Note: Incidentally, Christopher Lee would wear a long white wig a few years later in the “Space: 1999” episode “Earthbound,” where he played an almost kabuki-garbed alien who offered to take one of the stranded Alphans back to Earth.

“Punch” eventually finds Rowan, but, as with everything in this film, things aren’t quite what they seem.

At the beach, with the sun slowly setting, the time for sacrifice is at hand.  Sgt. Howie, still in his Punch costume and mask, finally sees a bound Rowan Morrison—the young girl he’s gone through all of this madness to find—standing on a cliff near a rocky cave in a white robe, seemingly awaiting her fate. “Punch” then tips his hand as he throws off his mask and runs to rescue the girl. Explaining to Rowan that he’s a policeman from the mainland, he takes her into the nearby cave, only a step or two ahead of their pursuers. Rowan sees light coming in from the other side of the cave, and leads Sgt. Howie through it.  Emerging from the other side of the cave, they see Lord Summerisle, out of costume and standing with Willow, Miss Rose, the librarian and others.  To Sgt. Howie’s great astonishment and horror, he then sees Rowan beaming an excited grin, as she ‘breaks character’ and gleefully runs up to Lord Summerisle. She then asks, “Did I do it right?” 

Note: A truly astonishing twist ending, worthy of Hitchcock…

Lord Summerisle and his band of merry followers ironically give Sgt. Howie something many early Christians might’ve aspired to; the chance to be a genuine Christian martyr.

“Welcome Fool,” says a smiling Lord Summerisle to his sacrifice, Sgt. Howie.  Lord Summerisle and his islanders staged this elaborate charade with the “missing” girl, Rowan Morrison; carefully providing clues and strategic misdirections that allowed Sgt. Howie to believe she was being held against her will. It would seem that Sgt. Howie’s choice of costume was more fitting than he’d realized. He fit the four ideal criteria for an optimal sacrifice; he came to the island of his own free will, he came with the authority of a king (the Scottish government), he was a virgin, and most recently, he was the fool.  Lord Summerisle offers Howie scant comfort by reminding him that, as a disciple of Christianity, he has a genuine chance to become a true Christian martyr—dying for his faith.  Sgt. Howie is then overpowered by the village strongman, before being seductively stripped of his clothing by the women of the group, and placed in a virginal white robe.  “Now,” commands Lord Summerisle, “it is time to keep your appointment with the wicker man.”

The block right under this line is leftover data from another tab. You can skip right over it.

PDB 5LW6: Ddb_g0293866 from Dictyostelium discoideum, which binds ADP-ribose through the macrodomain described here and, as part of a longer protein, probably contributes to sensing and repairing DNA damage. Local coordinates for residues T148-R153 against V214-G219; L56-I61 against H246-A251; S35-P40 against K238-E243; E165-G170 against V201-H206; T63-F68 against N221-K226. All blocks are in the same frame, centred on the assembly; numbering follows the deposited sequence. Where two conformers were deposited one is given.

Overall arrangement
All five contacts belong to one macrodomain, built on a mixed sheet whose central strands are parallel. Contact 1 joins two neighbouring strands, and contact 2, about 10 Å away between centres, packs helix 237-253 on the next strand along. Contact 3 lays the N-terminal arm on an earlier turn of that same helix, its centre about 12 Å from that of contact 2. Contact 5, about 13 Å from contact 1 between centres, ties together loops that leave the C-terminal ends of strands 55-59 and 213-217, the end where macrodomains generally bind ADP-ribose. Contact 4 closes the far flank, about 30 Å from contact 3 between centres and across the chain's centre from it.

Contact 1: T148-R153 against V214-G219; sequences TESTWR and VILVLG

Note: Harry Waxman’s gorgeous cinematography deserves a mention. Shot autumn-for-spring, the movie’s climax betrays the intense chill felt at the beach during the time of year the final scene was filmed, around November of 1972.  The autumnal sun, arcing lower in the sky than it would in May, also feels a bit more appropriate for the mood of the scene than a spring sky might. Happy accidents such as these are what often make for great cinema.

Lord Summerisle is as certain of his convictions and beliefs as Howie is convinced of the eternal life guaranteed to him in his Christianity.  The film is more about a clash of immutable belief systems rather than a simple blood sacrifice.

Sgt. Howie, stripped of all remaining dignity, turns to face a large pagan ‘wicker man’ effigy-cage at the top of the beach’s hillside.  It is large enough to house himself, and already contains several animals intended for sacrifice to the old gods. Realizing that he is going to be burned alive in exchange for a bountiful harvest, Howie screams a bloodcurdling plea; “Oh God!  Oh Jesus Christ!!”  In desperation, he makes a last-minute appeal to the villagers of Summerisle, warning them that if the crops fail once more, they will need even greater sacrifices for appeasement, perhaps even Lord Summerisle himself.  To that, Summerisle shouts, “The crops will not fail!”  With that, Summerisle and the villagers begin to sing an ancient Celtic ballad, “Sumer is icumen in,” which translates to modern English as “Summer is Coming.”

Note: More than a simple pagan-cult blood sacrifice, this final scene is a clash of both faith and will; the unstoppable force that meets an immobile object. Such fundamentalist collisions often result in bloodshed.  

Howie’s final prayer to his God is deeply moving, even to an old atheist like myself.

As the giant wicker man is set ablaze, Howie is surrounded by the screams of goats, ducks and other animals, as he prays in earnest by singing Psalm 23 aloud: “The Lord is my shepherd, I shall not want…” Soon, the sun sets, and the flaming wicker man begins to disintegrate; its massive head collapsing on its body, just as the blood red sun sets below the sea…

The End.

Note: The final moments of the film, as Howie is being burned alive to the sounds of animals screaming in agony around him, is the single most horrific moment of the film. This is where the movie truly earns its horror credentials, despite a lack of more traditional ‘scares.’ 

Other Versions